Students Learn Math, Science and Fun of Construction in DPR-Taught Peninsula Bridge Classes
What does it take to successfully create a bridge out of popsicles, use BIM to craft a logo out of Legos, or mix and mold a full-sized concrete hand? A group of fifth- through eighth-graders in Peninsula Bridge’s summer program can let you in on the secrets, thanks to their participation in classroom sessions led by DPR volunteers.
During the five week program, DPR taught at several program locations in the San Francisco Bay Peninsula area. The hands-on classes were designed to strengthen the children’s math, science, critical thinking and teamwork skills, while providing a fun and safe environment for learning.
Volunteer Brian Bangs led a session on concrete mixing and forming, where students created a concrete item such as a life-size hand, cup or concrete-stamped handprints. Seeing the joyful reaction of one particular fifth grade girl upon learning she’d get to make something to take home was a highlight for him. “Being able to do something the kids were really enjoying was very rewarding.”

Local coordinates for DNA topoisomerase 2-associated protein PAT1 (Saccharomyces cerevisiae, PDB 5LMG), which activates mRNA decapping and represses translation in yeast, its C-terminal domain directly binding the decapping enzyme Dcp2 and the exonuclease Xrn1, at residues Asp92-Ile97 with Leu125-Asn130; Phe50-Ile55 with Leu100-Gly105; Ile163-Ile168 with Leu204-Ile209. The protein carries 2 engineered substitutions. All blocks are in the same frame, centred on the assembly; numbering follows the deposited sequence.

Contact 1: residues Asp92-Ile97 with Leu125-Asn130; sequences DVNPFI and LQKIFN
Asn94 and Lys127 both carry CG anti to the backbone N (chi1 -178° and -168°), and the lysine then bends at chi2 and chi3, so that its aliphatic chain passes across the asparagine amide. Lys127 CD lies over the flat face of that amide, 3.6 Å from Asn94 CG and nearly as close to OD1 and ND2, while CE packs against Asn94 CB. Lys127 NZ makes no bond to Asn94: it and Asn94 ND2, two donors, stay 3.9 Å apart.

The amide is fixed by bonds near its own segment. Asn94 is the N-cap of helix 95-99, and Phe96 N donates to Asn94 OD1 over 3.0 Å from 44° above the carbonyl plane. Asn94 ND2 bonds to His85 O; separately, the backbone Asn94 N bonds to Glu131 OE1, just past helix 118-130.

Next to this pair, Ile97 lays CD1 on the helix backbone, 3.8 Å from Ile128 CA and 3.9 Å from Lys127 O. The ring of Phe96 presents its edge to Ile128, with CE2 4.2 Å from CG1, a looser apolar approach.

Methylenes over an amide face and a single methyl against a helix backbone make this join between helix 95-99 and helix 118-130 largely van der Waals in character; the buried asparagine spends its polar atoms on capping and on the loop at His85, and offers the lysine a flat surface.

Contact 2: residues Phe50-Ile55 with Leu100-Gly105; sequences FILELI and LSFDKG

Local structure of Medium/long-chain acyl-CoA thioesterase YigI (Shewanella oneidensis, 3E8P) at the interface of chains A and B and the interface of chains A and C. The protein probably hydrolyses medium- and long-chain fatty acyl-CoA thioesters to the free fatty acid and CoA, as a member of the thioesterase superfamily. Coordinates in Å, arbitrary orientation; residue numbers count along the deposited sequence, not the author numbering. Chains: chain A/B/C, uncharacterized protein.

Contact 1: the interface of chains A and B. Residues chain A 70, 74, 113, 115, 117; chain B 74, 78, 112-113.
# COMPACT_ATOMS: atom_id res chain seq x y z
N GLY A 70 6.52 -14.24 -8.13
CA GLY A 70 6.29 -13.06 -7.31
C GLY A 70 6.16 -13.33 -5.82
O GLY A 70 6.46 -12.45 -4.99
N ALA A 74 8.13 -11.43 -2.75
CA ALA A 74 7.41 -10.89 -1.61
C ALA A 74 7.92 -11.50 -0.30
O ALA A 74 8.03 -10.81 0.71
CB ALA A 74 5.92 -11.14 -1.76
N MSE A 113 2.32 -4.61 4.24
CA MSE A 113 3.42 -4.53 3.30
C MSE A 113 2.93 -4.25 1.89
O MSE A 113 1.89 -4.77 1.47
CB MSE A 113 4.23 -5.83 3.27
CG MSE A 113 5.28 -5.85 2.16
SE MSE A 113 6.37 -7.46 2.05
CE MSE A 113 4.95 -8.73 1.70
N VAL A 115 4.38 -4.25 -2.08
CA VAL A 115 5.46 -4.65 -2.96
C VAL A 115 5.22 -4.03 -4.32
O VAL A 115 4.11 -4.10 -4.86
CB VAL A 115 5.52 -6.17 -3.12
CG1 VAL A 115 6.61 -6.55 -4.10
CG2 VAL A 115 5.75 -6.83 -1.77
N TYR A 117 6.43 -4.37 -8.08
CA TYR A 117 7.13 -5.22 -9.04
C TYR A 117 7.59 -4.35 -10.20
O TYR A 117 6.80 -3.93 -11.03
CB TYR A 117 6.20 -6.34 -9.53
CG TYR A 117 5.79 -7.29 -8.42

Madeline Ziser spearheaded another new session this summer, leading seventh graders in an activity to create a DPR logo out of Legos by following a BIM model. “This was not an easy activity,” she pointed out. “The students are constantly challenged to complete the next step; there are all these mini-milestones as they work their way through it.”
“I’m constantly amazed by these kids,” Ziser added. “They are really smart and just fun to work with.”
Daniel Berson, who led a session on engineering, building and testing Popsicle stick bridges, said the biggest reward was “being able to show them the fun side to engineering.” There was special satisfaction breaking the stereotypes surrounding engineering and construction. “A lot of kids don’t see the teamwork that goes into construction or the level of thought required,” he said. “It’s nice to show them the fun side of both these fields.”
Since 1990, Peninsula Bridge has grown to provide academic enrichment programs to more than 350 low-income middle school students each year from the San Francisco Bay Peninsula’s under-resourced school districts.
Posted on July 20, 2014
Last Updated August 23, 2022